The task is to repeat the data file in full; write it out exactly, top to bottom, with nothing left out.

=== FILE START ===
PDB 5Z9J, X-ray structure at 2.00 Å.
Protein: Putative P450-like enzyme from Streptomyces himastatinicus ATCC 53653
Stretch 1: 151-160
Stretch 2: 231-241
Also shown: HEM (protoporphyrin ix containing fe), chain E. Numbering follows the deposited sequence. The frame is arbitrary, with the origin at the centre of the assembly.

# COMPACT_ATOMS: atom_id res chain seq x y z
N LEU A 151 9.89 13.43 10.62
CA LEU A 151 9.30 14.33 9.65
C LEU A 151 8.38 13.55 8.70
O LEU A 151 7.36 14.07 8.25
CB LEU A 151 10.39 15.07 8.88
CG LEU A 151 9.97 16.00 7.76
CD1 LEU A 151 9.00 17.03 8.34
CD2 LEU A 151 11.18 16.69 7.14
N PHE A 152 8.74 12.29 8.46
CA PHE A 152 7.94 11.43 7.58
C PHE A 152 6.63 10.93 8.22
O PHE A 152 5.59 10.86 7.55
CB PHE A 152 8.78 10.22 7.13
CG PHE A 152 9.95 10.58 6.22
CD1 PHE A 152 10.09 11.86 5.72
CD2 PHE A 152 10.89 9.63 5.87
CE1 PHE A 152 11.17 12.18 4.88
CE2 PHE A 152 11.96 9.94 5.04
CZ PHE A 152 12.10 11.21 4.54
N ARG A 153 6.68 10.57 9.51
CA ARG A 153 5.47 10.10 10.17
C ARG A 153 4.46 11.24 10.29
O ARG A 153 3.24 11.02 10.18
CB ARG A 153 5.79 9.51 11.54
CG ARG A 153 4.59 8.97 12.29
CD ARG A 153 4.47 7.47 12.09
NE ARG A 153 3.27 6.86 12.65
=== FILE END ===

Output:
PDB 5Z9J, X-ray structure at 2.00 Å.
Protein: Putative P450-like enzyme from Streptomyces himastatinicus ATCC 53653
Stretch 1: 151-160
Stretch 2: 231-241
Also shown: HEM (protoporphyrin ix containing fe), chain E. Numbering follows the deposited sequence. The frame is arbitrary, with the origin at the centre of the assembly.

# COMPACT_ATOMS: atom_id res chain seq x y z
N LEU A 151 9.89 13.43 10.62
CA LEU A 151 9.30 14.33 9.65
C LEU A 151 8.38 13.55 8.70
O LEU A 151 7.36 14.07 8.25
CB LEU A 151 10.39 15.07 8.88
CG LEU A 151 9.97 16.00 7.76
CD1 LEU A 151 9.00 17.03 8.34
CD2 LEU A 151 11.18 16.69 7.14
N PHE A 152 8.74 12.29 8.46
CA PHE A 152 7.94 11.43 7.58
C PHE A 152 6.63 10.93 8.22
O PHE A 152 5.59 10.86 7.55
CB PHE A 152 8.78 10.22 7.13
CG PHE A 152 9.95 10.58 6.22
CD1 PHE A 152 10.09 11.86 5.72
CD2 PHE A 152 10.89 9.63 5.87
CE1 PHE A 152 11.17 12.18 4.88
CE2 PHE A 152 11.96 9.94 5.04
CZ PHE A 152 12.10 11.21 4.54
N ARG A 153 6.68 10.57 9.51
CA ARG A 153 5.47 10.10 10.17
C ARG A 153 4.46 11.24 10.29
O ARG A 153 3.24 11.02 10.18
CB ARG A 153 5.79 9.51 11.54
CG ARG A 153 4.59 8.97 12.29
CD ARG A 153 4.47 7.47 12.09
NE ARG A 153 3.27 6.86 12.65